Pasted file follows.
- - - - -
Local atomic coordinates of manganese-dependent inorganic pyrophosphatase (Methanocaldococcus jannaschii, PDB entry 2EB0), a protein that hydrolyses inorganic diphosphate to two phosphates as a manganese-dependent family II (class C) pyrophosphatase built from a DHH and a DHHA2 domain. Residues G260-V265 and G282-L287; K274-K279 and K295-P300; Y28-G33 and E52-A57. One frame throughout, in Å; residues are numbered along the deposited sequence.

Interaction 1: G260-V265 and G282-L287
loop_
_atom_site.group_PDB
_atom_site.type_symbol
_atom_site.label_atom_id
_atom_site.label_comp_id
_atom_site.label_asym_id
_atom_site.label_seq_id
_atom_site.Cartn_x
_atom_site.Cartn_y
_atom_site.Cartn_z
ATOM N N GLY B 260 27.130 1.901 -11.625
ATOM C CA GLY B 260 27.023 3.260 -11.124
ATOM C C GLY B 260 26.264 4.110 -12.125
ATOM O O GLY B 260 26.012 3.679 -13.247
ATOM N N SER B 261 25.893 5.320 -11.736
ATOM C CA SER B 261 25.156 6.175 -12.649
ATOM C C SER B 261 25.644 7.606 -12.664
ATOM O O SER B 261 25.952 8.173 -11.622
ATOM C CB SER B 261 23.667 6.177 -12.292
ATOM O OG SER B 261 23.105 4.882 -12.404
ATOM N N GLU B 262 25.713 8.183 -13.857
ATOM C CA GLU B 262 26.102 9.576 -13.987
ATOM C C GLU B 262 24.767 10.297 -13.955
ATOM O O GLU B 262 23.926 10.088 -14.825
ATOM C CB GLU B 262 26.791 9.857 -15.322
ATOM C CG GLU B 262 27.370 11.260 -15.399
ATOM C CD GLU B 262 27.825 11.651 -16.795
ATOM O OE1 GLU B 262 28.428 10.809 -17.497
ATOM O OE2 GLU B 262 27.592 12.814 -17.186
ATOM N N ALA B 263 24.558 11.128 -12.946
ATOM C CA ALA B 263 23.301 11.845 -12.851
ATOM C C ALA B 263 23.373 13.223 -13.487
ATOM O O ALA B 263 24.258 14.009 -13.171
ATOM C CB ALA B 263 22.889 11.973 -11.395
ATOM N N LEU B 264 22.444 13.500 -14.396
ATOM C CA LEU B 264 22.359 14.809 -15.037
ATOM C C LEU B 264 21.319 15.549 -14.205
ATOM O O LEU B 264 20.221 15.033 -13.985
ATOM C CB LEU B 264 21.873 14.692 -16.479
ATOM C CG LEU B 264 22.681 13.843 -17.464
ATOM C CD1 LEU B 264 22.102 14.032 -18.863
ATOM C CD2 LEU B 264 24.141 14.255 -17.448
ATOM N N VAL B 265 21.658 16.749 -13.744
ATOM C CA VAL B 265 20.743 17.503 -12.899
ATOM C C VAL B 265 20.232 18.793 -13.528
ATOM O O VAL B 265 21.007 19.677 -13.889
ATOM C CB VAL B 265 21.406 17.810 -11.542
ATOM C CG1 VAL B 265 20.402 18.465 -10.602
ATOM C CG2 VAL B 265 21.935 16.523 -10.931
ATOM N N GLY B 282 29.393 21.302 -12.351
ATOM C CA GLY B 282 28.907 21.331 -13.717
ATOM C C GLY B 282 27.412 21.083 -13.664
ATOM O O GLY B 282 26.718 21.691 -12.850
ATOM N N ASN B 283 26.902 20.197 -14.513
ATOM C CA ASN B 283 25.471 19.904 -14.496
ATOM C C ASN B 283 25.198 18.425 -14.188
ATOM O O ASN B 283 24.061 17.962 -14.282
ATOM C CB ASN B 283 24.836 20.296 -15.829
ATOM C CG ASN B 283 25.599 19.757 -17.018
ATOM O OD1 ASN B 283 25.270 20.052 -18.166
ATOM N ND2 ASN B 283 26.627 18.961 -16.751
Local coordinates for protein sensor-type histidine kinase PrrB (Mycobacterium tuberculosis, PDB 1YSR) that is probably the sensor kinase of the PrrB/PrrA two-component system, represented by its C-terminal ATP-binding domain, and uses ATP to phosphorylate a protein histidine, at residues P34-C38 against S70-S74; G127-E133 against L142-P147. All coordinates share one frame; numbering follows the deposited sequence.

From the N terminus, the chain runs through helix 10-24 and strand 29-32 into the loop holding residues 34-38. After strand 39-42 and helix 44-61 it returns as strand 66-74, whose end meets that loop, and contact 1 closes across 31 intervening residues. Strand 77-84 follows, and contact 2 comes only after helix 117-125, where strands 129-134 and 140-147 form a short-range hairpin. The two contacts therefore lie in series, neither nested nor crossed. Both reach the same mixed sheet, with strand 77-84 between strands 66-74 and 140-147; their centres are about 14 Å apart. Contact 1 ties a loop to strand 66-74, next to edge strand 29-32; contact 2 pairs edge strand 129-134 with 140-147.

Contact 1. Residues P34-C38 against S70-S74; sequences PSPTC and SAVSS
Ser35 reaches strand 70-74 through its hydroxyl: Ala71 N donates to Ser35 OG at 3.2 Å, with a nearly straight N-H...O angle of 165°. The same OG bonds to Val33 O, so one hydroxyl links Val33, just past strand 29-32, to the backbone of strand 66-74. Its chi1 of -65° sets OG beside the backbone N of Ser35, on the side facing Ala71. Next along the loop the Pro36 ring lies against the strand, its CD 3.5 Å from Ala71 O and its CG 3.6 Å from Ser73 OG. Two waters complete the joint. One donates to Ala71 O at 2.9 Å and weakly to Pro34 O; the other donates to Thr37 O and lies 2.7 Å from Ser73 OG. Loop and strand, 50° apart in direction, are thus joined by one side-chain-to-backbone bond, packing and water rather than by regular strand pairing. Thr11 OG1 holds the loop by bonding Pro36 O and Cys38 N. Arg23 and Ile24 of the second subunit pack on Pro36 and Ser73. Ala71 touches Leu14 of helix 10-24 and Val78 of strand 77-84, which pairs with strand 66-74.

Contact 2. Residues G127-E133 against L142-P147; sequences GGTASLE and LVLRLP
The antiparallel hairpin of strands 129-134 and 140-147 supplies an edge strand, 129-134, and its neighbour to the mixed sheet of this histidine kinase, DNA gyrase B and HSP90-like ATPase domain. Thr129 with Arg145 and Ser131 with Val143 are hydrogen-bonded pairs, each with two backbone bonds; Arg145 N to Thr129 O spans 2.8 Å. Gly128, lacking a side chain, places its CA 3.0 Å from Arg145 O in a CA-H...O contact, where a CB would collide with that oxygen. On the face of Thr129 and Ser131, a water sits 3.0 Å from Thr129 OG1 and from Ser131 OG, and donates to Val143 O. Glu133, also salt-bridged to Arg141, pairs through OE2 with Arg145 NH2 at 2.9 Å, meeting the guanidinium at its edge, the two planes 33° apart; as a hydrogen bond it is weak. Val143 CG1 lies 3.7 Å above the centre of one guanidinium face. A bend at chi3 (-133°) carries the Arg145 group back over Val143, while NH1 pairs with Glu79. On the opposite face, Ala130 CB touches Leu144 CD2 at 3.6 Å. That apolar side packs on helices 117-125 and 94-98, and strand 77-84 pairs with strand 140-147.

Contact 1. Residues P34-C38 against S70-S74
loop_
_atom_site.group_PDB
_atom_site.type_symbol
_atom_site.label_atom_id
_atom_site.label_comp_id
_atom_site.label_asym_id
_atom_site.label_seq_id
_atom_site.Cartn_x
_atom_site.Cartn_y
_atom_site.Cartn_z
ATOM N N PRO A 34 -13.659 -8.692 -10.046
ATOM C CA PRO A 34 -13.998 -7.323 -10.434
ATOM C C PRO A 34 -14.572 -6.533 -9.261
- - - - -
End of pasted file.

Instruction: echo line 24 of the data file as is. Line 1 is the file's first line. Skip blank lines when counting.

ATOM C CA GLU B 262 26.102 9.576 -13.987